Expected  solar  power  system  costs  (Preliminary  cost  estimate  based  on  most  recent   information):  $8,000     See  Appendix  A  for  notes       Primary  Teacher  Colleges:     Primary  Teacher  Colleges  (PTCs)  are  the  starting  point  for  Uganda's  future   educators.  The  education  students  receive  in  their  PTC  will  set  the  stage  for  the   education  of  thousands  of  Ugandan  children.  It  is  vital  that  the  students  following   the  course  for  graduation  from  the  Primary  Teacher  Colleges  have  the  best   foundation  of  knowledge  so  they  can  better  serve  as  educators  to  the  thousands  of   children  that  will  pass  through  their  classrooms  later  in  life.  A  massive  jump  in  the   quality  of  education  students  in  PTCs  receive  can  be  realized  by  simply  providing   access  to  educational  materials  and  basic  lighting  for  students.  Most  PTCs  have  at   least  limited  access  to  electricity  during  the  early  evening  but  could  benefit  from   reliable  and  self-­‐sufficient  power  systems,  this  will  allow  PTC  students  to  extend   their  learning  day  well  into  the  evening  and  provide  unprecedented  access  to   information  in  even  the  most  remote  PTCs  in  Uganda.       Installation  recommendations     2  Digital  Drum  units  (1  unit  per  approximately  150  students)  -­‐  (Power  requirement:   120W  @  12VDC  for  2,880Watt  hr/day  at  full  load  full  runtime)   12  low-­‐cost  laptop  -­‐  to  be  used  in  computer  lab  (Power  requirement:  10W  @  12VDC   /  ea.  for  total  of  1200Watt  hr/day  at  10hours  of  use  per  day  for  all  laptops)   40  12W  fluorescent  type  LED  bulb  (Power  requirement:  480W  @  12VDC  for  total  of   2880  Watt  hr/  day  at  6  hours  of  use  per  day  for  all  lights)     Preliminary  power  requirement  is  ~7KW  hours  per  day.  The  Digital  Drums  for  this   installation  should  be  fitted  with  mains  power  supplies  as  well  as  standard  solar   systems  to  allow  for  reduced  solar  requirements.       12  pcs  130W  solar  panels   8  pcs  12VDC  225  Ah  Gel  deep  cycle  batteries   1  50  Amp  charge  controller   Wire,  switches  and  circuit  breakers  as  needed  per  installation  and  safety  code   requirements   Mounting  brackets  and  hardware  as  needed  for  solar  panels     Expected  solar  power  system  costs  (Preliminary  cost  estimate  based  on  most  recent   information):  ~$16,000.00     See  Appendix  B  for  notes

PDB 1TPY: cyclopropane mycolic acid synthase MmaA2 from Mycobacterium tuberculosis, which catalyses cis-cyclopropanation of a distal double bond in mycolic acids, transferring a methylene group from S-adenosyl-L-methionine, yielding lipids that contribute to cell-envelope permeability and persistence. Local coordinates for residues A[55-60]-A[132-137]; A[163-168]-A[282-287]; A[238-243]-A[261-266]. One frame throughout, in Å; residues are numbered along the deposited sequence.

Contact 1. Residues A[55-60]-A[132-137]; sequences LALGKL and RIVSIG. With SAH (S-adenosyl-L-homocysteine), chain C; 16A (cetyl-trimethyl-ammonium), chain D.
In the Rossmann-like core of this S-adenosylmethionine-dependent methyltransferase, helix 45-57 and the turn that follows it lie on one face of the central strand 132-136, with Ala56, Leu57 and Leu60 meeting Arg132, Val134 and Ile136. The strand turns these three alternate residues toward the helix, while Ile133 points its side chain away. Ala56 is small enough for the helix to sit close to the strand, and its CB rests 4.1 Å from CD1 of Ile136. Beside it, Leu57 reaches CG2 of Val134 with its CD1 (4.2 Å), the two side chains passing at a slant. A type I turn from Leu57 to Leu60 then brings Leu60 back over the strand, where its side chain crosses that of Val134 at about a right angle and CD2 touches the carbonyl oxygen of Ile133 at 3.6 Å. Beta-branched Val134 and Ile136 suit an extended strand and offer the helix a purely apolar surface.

Maternity  clinic  in  a  rural  health  center   In  Uganda,  UNICEF  supported  health  centers  consist  of  “type  2”  and  “type  3”   designations.  Type  2  health  centers  are  smaller,  just  above  village  level  clinics.  They   provide  basic  primary  care,  immunization,  natal  care  and  limited  normal  deliveries   when  a  midwife  is  available.  Type  3  health  centers  provide  the  same  care  with  the   addition  of  minor  surgery  and  caesarian  birth.    Both  facilities  suffer  from  lack  of   consistent  power  supply  creating  limited  hours  of  available  care  and  difficulty   during  emergency  procedures.       Installation  recommendation     6  12W  fluorescent  type  LED  bulb  (Power  requirement:  72W  @  12VDC  for  total  of  ~   460  Watt  hr/  day  at  6  hours  of  use  per  day  for  all  lights)   4  24W  LED  surgical  lights  (Power  requirement:  96W  @  12VDC  for  total  of  ~  400   Watt  hr/day  at  4  hours  of  use  per  day)     2  -­‐  60  Amp-­‐hour  SLA  or  Gel  deep  cycle  battery   1  –  Phocos  CX10  10  A  charge  controller   2  –  100  Watt  Solar  panel   2  –  LED  headlamps  with  internal  rechargeable  battery  or  AAA  rechargeable   batteries   4  –  sets  batteries  for  LED  headlamps  and  12VDC  charging  station   Wire  and  switches  as  needed  per  lighting  and  installation  requirements   Mounting  brackets  and  hardware  as  needed  for  solar  panels     Expected  system  costs  (Preliminary  cost  estimate  based  on  most  recent   information):  ~$2,000.00     see  Appendix  C  for  notes     III.  Looking  forward:   These  use  cases  outlines  should  serve  to  act  as  a  basic  template  for  sizing  and   estimating  systems.  They  are,  however,  based  on  a  number  of  generalizations  and   assumptions  and  will  likely  need  tailoring  to  specific  applications.  Every  scenario  is   influenced  by  numerous  variables  that  are  far  beyond  the  scope  of  this  document   but  this  should  serve  as  a  starting  point  for  estimating  power  solutions  in  rural   Uganda  and  will  be  updated  with  real-­‐life  Use  cases,  solutions,  pricing,  systems   sizing  and  outcomes  as  they  become  available.